1.  In the last blog post, I mentioned the biography of David Francis, the American ambassador to Russia at the time of the 1917 Bolshevik takeover.  Standing on a Volcano: the Life and Times of David Rowland Francis, by Harper Barnes (Missouri Historical Society Press, 2001).  If you aren’t interested in Francis’ career in St. Louis (where he chaired the 1904 World’s Fair), skip that part and read “Part II”, dealing with Francis in Russia.  A unique view of 1917 in Russia, from the vantage point of the isolated and very uncertain American diplomatic personnel.
  2. I then read a not very well known book, titled Down the Volga in a Time of Troubles: a Journey Revealing the People and Heartland of Post-Perestroika Russia by Canadian journalists Marq de Villiers (Harper Collins, 1991).  de Villiers decided to explore the Volga River, from its source not far from Moscow to where it drains into the Caspian Sea at Astrakhan. The first half of the trip was made on a small river boat, with four or five Russian journalists; the second half he did solo, using a variety of types of transportation.  He stopped in each city, and a large number of small villages on the river, and in each spoke to people, whom he often ran into by accident.  This was during the Gorbachev years, when the USSR still existed, and Communism was being loosened.  Most of the places he visited were in terrible physical and economic shape, and most of the people, rather than being cheered on by Gorbachev’s reforms, were dispirited, certain that no Russian story has a happy ending, and afraid of their own futures.  Russia, it appeared, was ungovernable.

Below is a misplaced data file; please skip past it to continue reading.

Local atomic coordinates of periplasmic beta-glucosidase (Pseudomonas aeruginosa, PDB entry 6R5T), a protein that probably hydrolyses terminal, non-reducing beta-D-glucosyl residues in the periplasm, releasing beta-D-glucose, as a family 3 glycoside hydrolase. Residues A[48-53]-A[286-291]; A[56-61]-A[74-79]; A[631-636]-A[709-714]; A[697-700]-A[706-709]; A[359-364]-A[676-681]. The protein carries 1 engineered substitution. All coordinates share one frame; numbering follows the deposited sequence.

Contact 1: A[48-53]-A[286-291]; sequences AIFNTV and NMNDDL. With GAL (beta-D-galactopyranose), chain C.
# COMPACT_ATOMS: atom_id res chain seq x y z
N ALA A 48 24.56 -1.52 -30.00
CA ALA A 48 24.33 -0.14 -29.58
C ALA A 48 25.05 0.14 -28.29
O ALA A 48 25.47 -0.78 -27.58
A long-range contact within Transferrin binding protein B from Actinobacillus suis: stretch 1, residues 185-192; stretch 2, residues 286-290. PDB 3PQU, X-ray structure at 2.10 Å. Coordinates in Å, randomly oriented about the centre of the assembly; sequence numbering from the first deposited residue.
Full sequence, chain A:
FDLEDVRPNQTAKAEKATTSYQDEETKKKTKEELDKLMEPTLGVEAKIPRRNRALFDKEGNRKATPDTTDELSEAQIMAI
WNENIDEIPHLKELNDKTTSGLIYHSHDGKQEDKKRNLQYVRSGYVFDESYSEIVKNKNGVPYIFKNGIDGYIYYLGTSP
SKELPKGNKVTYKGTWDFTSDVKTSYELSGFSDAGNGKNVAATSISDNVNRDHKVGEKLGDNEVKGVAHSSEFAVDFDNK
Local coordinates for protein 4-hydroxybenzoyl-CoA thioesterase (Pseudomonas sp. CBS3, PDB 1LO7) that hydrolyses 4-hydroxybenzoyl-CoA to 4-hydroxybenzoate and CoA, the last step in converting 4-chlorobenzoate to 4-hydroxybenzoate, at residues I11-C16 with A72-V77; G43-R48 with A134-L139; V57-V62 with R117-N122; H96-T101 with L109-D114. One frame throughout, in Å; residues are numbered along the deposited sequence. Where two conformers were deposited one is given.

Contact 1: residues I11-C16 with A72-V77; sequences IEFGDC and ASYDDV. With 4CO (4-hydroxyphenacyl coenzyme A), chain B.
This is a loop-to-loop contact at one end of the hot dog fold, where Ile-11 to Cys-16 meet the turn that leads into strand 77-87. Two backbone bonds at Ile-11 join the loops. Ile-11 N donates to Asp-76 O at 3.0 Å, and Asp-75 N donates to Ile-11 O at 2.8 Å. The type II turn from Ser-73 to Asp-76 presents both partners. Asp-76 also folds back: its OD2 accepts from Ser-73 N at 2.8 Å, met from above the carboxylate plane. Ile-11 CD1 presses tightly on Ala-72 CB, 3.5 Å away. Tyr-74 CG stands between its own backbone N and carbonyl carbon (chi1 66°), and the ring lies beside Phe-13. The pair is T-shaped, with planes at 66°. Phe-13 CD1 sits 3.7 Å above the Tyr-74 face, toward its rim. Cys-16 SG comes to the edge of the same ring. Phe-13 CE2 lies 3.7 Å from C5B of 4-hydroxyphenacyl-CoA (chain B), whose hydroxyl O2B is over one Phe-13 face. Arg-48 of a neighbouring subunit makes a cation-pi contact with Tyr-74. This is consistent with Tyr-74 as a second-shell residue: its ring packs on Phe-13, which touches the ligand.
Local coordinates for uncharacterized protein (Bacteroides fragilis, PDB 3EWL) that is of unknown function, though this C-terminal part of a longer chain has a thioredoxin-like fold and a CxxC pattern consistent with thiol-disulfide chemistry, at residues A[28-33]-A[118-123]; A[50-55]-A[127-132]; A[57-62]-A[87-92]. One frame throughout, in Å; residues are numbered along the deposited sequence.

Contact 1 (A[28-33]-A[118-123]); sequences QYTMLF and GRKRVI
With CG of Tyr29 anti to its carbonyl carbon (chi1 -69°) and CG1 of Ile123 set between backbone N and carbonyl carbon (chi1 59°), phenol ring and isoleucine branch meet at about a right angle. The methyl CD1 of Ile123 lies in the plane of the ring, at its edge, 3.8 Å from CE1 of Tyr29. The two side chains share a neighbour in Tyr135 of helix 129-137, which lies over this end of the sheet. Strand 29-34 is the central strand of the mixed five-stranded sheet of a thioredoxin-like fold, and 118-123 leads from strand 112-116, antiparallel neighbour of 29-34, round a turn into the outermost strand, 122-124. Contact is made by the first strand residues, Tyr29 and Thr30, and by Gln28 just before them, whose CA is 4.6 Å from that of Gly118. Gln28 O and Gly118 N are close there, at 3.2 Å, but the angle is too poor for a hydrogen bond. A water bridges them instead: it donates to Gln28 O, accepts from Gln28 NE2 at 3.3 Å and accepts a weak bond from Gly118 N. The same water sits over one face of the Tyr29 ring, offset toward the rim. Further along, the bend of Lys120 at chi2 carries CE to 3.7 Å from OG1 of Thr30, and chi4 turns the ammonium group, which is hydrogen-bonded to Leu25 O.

3. Next came Godfather of the Kremlin: Boris Berezovsky and the Looting of Russia by the late Paul Klebnikov (Harcourt, Inc, 2000).  Described as a biography of Berezovsky, one of the original and best know of the new Russian oligarchs, it is really a story of the extraordinary method of privatization of Russia’s state owned facilities in general – and how the oligarchs got rich with the help of the politicians whom they in turn helped in ways that would never be permitted here. Berezovsky was, for sure, one of the more interesting of the new Russian elite – he was in transportation, mining, media, and more; he was involved in ending the conflict in Chechnya. He was close to Yeltsin and one of his biggest supporters.  He became a supporter, but then an enemy of Putin, and that did it for the career of Boris Berezovsky. He would end up in exile in England, dead by hanging in his estate.  Suicide?  Murder? We don’t know to this day.  (And we can’t rely on Paul Klebnikov  to help us – this award winning investigative reporter was gunned down on a Moscow street in 2004 – again, we don’t have any idea who did it.)  But if you want to know how Russia’s privatization works, this book provides fascinating reading.